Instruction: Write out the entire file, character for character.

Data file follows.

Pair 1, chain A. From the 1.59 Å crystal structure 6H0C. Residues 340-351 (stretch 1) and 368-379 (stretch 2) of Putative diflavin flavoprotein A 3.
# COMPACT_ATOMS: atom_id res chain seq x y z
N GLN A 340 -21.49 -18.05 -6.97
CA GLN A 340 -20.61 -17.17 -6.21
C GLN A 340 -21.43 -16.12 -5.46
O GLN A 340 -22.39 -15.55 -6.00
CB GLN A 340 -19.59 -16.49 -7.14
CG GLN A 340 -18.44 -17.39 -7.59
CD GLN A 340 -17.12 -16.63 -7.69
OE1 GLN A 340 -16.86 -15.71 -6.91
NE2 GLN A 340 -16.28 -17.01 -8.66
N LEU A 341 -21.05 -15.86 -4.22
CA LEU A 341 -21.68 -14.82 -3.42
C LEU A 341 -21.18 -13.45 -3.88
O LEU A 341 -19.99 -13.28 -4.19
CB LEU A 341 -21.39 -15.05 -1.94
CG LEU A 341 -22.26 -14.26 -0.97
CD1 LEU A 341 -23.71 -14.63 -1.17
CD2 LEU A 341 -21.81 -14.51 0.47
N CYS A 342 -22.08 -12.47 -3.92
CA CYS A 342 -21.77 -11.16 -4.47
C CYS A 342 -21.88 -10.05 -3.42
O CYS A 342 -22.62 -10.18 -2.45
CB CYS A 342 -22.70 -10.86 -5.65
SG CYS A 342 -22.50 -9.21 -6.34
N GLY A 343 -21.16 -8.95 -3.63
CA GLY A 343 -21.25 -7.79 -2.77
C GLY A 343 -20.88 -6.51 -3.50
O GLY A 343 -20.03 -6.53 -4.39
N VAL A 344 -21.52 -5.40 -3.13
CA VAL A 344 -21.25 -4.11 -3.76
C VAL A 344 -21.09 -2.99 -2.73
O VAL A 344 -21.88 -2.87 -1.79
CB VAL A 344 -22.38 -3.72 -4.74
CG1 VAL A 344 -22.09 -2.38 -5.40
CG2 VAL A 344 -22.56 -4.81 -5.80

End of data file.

Pair 1, chain A. From the 1.59 Å crystal structure 6H0C. Residues 340-351 (stretch 1) and 368-379 (stretch 2) of Putative diflavin flavoprotein A 3.
# COMPACT_ATOMS: atom_id res chain seq x y z
N GLN A 340 -21.49 -18.05 -6.97
CA GLN A 340 -20.61 -17.17 -6.21
C GLN A 340 -21.43 -16.12 -5.46
O GLN A 340 -22.39 -15.55 -6.00
CB GLN A 340 -19.59 -16.49 -7.14
CG GLN A 340 -18.44 -17.39 -7.59
CD GLN A 340 -17.12 -16.63 -7.69
OE1 GLN A 340 -16.86 -15.71 -6.91
NE2 GLN A 340 -16.28 -17.01 -8.66
N LEU A 341 -21.05 -15.86 -4.22
CA LEU A 341 -21.68 -14.82 -3.42
C LEU A 341 -21.18 -13.45 -3.88
O LEU A 341 -19.99 -13.28 -4.19
CB LEU A 341 -21.39 -15.05 -1.94
CG LEU A 341 -22.26 -14.26 -0.97
CD1 LEU A 341 -23.71 -14.63 -1.17
CD2 LEU A 341 -21.81 -14.51 0.47
N CYS A 342 -22.08 -12.47 -3.92
CA CYS A 342 -21.77 -11.16 -4.47
C CYS A 342 -21.88 -10.05 -3.42
O CYS A 342 -22.62 -10.18 -2.45
CB CYS A 342 -22.70 -10.86 -5.65
SG CYS A 342 -22.50 -9.21 -6.34
N GLY A 343 -21.16 -8.95 -3.63
CA GLY A 343 -21.25 -7.79 -2.77
C GLY A 343 -20.88 -6.51 -3.50
O GLY A 343 -20.03 -6.53 -4.39
N VAL A 344 -21.52 -5.40 -3.13
CA VAL A 344 -21.25 -4.11 -3.76
C VAL A 344 -21.09 -2.99 -2.73
O VAL A 344 -21.88 -2.87 -1.79
CB VAL A 344 -22.38 -3.72 -4.74
CG1 VAL A 344 -22.09 -2.38 -5.40
CG2 VAL A 344 -22.56 -4.81 -5.80